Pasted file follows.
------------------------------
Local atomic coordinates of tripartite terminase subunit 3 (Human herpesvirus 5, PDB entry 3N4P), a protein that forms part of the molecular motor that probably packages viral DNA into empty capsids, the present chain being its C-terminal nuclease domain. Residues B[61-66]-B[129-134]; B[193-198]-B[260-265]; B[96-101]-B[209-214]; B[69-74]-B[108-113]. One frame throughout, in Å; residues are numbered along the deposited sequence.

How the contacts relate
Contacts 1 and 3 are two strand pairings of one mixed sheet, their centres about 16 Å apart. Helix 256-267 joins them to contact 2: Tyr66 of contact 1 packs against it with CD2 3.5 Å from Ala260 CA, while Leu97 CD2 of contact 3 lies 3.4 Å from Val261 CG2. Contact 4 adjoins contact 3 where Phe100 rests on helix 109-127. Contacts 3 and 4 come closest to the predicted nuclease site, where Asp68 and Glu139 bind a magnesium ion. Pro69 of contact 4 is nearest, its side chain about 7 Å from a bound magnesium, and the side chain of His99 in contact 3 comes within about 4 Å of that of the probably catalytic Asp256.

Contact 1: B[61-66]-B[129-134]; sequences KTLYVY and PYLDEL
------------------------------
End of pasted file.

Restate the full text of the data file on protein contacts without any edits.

Local atomic coordinates of tripartite terminase subunit 3 (Human herpesvirus 5, PDB entry 3N4P), a protein that forms part of the molecular motor that probably packages viral DNA into empty capsids, the present chain being its C-terminal nuclease domain. Residues B[61-66]-B[129-134]; B[193-198]-B[260-265]; B[96-101]-B[209-214]; B[69-74]-B[108-113]. One frame throughout, in Å; residues are numbered along the deposited sequence.

How the contacts relate
Contacts 1 and 3 are two strand pairings of one mixed sheet, their centres about 16 Å apart. Helix 256-267 joins them to contact 2: Tyr66 of contact 1 packs against it with CD2 3.5 Å from Ala260 CA, while Leu97 CD2 of contact 3 lies 3.4 Å from Val261 CG2. Contact 4 adjoins contact 3 where Phe100 rests on helix 109-127. Contacts 3 and 4 come closest to the predicted nuclease site, where Asp68 and Glu139 bind a magnesium ion. Pro69 of contact 4 is nearest, its side chain about 7 Å from a bound magnesium, and the side chain of His99 in contact 3 comes within about 4 Å of that of the probably catalytic Asp256.

Contact 1: B[61-66]-B[129-134]; sequences KTLYVY and PYLDEL